By Danielle Sales and Polianne Tiamson
An optimized vacuum fryer that was improved and refined for mechanized and zero-waste processing system; as well as new products, such as the vacuum-fried SP-35 orange sweetpotato; wine, grates, flour, and powder made from sweetpotato trimmings and tubers were part of the accomplishments of a recently concluded government project. The project team, led by Dr. Daniel Leslie Tan, presented the project’s achievements.
These were the outputs of the project, “Enhancing the Development of Sweetpotato Food Value Chains in Central Luzon, Albay, Leyte, and Samar and Linking with Related Industries Phase 2” implemented by the Philippine Root Crop Research and Training Center (Philrootcrops) of the Visayas State University (VSU) and funded by the Philippine Council for Agriculture, Aquatic, and Natural Resources Research and Development of the Department of Science and Technology (DOST-PCAARRD).
The project aimed to sustain the development of sweetpotato value chains and further improve its market linkages.
Implemented from June 1, 2020 to February 28, 2022, the project took off from an earlier project that focused on operationalizing the value chain approach through the Farmer Business School, which helped develop sweetpotato food value chain, supply chains, and established sweetpotato enterprises. Phase 2 was initiated to strengthen the Phase-1 developed microenterprises and value chains in Central Luzon, Albay, Leyte, and Samar. During the Phase 2 implementation, Philrootcrops also formed new partnerships with Alameda Farm in Surigao Del Sur, Polomolok Samahang Nayon in South Cotabato, and Cassava Growers and Processors Association (CAGAPA) in Dapitan City.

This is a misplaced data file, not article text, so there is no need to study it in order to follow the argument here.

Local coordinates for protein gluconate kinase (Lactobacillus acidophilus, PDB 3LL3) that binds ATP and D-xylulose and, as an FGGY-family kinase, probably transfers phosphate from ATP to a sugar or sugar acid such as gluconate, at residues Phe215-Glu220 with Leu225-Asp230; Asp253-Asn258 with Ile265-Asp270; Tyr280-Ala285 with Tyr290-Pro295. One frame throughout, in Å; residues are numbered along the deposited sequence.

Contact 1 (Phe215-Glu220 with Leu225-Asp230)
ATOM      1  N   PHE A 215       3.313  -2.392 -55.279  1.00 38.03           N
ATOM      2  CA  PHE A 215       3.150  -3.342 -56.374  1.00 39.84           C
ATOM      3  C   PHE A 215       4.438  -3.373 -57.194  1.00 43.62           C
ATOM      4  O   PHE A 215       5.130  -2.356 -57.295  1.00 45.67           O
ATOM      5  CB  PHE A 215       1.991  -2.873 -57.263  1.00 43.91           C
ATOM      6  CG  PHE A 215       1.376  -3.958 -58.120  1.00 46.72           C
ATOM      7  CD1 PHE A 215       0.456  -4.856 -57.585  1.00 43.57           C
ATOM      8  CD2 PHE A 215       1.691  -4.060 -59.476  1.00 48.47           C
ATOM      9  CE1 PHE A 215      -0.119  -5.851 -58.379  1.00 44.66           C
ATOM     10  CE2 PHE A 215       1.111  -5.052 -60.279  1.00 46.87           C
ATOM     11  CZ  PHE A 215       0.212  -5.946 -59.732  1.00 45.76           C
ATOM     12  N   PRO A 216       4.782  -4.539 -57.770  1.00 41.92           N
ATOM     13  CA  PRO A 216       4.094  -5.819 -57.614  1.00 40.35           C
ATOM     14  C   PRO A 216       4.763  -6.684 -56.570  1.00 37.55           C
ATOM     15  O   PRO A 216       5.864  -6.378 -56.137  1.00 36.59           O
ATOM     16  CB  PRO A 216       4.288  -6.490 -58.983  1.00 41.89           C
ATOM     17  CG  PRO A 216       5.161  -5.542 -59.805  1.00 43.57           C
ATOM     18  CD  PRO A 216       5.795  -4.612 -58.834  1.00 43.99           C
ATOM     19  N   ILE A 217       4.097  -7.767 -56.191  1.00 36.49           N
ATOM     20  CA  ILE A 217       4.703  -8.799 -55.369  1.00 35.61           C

Meanwhile, marketing strategies and industry links were improved using market and consumer consumption behavior survey results. The study found that sweetpotato-based products, particularly the orange variant vacuum- fried sweetpotato, are marketable and acceptable to consumers. With the increasing market awareness and utilization of sweetpotato brought by the facilitation of product campaigns, trade fairs, and exhibits, as well as by the DOST-PCAARRD Farms and Industry Encounters through the Science and Technology Agenda (FIESTA), the project broadened its market channels and established initial market linkages to sell their products in shopping malls, supermarkets, and even to high-end markets.
During the meeting, the participants agreed that it will be ideal to pursue another project that will maximize the growing potential of the sweetpotato industry. The proposed project will develop new sweetpotato-based industrial products, such as alcohol and feeds’. It will also help increase the capacity of those involved in the sweetpotato value chain.
The Socio-Economics Research Division (SERD) facilitated the conduct of this terminal review, participated by other DOST-PCAARRD divisions, VSU project team. S&T Consultants, Dr. Edwin Villar, and Dr. Danilo Cardenas, as well as the General Manager of Agri Foodlink, Mr. Anton Simon Palo took part in the review as external evaluators. (DOST-PCAARRD S&T Media Services)